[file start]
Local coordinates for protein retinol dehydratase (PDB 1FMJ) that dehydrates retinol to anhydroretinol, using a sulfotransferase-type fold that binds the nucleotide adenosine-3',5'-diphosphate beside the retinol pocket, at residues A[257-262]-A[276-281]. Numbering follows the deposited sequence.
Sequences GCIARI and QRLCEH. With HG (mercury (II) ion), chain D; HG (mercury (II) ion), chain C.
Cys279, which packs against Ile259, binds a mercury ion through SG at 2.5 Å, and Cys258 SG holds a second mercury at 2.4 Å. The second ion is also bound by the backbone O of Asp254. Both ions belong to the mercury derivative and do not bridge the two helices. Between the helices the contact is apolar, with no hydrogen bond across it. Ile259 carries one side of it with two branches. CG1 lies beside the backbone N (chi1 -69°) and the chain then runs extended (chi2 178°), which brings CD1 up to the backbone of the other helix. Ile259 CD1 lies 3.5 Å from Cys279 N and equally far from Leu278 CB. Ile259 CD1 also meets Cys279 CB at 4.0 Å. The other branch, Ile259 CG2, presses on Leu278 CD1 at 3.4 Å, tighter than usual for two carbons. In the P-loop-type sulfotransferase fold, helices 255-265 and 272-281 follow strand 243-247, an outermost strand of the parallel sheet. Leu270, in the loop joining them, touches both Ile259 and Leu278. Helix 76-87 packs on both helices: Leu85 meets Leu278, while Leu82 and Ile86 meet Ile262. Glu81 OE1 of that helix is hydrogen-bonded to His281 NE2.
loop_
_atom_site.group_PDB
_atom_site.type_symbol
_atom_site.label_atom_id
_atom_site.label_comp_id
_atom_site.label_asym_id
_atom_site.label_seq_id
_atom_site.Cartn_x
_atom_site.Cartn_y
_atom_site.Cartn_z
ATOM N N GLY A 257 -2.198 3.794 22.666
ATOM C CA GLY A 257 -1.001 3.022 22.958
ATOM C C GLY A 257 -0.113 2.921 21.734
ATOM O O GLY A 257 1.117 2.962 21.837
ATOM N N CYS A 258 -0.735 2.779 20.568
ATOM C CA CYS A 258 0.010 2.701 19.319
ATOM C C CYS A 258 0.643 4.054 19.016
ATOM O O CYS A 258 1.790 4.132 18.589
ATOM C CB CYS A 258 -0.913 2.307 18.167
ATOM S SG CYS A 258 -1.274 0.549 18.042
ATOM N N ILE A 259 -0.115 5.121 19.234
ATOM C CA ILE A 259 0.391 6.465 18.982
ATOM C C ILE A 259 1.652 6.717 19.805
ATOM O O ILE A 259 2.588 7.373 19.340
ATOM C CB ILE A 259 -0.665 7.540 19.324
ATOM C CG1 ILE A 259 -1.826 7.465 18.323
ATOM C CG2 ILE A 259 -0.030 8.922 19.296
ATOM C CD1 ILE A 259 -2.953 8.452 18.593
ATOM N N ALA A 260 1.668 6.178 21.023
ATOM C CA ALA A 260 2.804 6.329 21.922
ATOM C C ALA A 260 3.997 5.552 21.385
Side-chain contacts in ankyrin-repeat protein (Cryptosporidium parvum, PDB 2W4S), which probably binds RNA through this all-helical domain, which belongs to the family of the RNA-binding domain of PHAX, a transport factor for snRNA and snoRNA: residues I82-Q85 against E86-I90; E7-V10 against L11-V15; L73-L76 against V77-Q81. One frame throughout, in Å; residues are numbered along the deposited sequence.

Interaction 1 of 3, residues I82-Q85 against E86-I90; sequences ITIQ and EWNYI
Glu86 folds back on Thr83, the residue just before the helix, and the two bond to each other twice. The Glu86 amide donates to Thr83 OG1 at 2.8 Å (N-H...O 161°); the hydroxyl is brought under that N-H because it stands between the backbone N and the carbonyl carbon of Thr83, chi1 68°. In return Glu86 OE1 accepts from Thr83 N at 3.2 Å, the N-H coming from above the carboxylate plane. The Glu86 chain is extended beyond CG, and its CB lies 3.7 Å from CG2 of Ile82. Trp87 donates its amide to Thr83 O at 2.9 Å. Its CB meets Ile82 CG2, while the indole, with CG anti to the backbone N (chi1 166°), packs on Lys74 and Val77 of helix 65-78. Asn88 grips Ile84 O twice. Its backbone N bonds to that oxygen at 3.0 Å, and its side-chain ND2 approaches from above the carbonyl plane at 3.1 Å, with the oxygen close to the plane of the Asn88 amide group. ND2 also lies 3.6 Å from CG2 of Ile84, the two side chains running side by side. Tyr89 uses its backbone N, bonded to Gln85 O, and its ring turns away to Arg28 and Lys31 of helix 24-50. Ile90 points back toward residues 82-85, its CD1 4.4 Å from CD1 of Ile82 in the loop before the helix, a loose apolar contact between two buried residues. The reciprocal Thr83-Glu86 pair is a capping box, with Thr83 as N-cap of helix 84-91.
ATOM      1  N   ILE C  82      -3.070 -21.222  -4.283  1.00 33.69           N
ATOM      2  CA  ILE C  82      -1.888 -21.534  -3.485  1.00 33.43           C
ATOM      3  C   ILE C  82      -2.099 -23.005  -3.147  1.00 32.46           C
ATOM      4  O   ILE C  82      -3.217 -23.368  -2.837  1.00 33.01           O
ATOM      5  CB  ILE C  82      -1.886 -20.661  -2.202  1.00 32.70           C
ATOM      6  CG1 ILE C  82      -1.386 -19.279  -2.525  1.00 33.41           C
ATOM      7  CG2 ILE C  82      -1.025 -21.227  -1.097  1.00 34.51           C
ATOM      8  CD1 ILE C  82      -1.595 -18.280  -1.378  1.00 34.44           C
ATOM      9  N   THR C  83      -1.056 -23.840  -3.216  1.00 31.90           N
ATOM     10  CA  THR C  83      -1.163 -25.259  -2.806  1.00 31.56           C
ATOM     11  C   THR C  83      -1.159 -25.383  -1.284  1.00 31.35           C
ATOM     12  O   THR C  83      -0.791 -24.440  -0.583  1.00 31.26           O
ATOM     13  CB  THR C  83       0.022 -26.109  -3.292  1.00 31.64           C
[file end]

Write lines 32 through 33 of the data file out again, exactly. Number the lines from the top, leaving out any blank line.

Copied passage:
ATOM N N ALA A 260 1.668 6.178 21.023
ATOM C CA ALA A 260 2.804 6.329 21.922